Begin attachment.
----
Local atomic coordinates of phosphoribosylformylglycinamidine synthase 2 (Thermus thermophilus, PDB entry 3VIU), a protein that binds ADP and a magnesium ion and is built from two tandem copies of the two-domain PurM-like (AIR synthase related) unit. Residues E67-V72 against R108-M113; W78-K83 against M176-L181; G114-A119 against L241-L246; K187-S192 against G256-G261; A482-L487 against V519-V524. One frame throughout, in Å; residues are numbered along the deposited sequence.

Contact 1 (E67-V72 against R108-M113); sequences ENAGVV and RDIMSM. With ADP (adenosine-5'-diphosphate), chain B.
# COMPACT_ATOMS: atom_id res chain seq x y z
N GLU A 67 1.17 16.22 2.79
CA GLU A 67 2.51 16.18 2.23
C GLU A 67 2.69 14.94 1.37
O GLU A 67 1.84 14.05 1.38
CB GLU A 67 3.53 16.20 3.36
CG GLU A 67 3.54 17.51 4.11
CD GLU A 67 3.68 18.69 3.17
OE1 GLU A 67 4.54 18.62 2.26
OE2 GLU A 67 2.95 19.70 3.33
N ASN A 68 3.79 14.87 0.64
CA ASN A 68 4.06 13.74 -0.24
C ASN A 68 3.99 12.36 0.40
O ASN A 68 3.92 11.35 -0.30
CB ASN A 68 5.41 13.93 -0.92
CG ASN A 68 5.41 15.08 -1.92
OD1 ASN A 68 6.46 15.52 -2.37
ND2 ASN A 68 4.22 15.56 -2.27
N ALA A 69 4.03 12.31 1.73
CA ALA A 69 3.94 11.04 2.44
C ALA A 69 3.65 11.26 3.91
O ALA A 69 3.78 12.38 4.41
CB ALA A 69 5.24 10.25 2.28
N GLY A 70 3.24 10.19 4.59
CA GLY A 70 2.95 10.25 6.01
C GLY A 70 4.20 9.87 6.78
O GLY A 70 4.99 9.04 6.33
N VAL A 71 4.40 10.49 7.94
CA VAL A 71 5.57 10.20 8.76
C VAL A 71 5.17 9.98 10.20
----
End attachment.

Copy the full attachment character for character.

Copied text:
Local atomic coordinates of phosphoribosylformylglycinamidine synthase 2 (Thermus thermophilus, PDB entry 3VIU), a protein that binds ADP and a magnesium ion and is built from two tandem copies of the two-domain PurM-like (AIR synthase related) unit. Residues E67-V72 against R108-M113; W78-K83 against M176-L181; G114-A119 against L241-L246; K187-S192 against G256-G261; A482-L487 against V519-V524. One frame throughout, in Å; residues are numbered along the deposited sequence.

Contact 1 (E67-V72 against R108-M113); sequences ENAGVV and RDIMSM. With ADP (adenosine-5'-diphosphate), chain B.
# COMPACT_ATOMS: atom_id res chain seq x y z
N GLU A 67 1.17 16.22 2.79
CA GLU A 67 2.51 16.18 2.23
C GLU A 67 2.69 14.94 1.37
O GLU A 67 1.84 14.05 1.38
CB GLU A 67 3.53 16.20 3.36
CG GLU A 67 3.54 17.51 4.11
CD GLU A 67 3.68 18.69 3.17
OE1 GLU A 67 4.54 18.62 2.26
OE2 GLU A 67 2.95 19.70 3.33
N ASN A 68 3.79 14.87 0.64
CA ASN A 68 4.06 13.74 -0.24
C ASN A 68 3.99 12.36 0.40
O ASN A 68 3.92 11.35 -0.30
CB ASN A 68 5.41 13.93 -0.92
CG ASN A 68 5.41 15.08 -1.92
OD1 ASN A 68 6.46 15.52 -2.37
ND2 ASN A 68 4.22 15.56 -2.27
N ALA A 69 4.03 12.31 1.73
CA ALA A 69 3.94 11.04 2.44
C ALA A 69 3.65 11.26 3.91
O ALA A 69 3.78 12.38 4.41
CB ALA A 69 5.24 10.25 2.28
N GLY A 70 3.24 10.19 4.59
CA GLY A 70 2.95 10.25 6.01
C GLY A 70 4.20 9.87 6.78
O GLY A 70 4.99 9.04 6.33
N VAL A 71 4.40 10.49 7.94
CA VAL A 71 5.57 10.20 8.76
C VAL A 71 5.17 9.98 10.20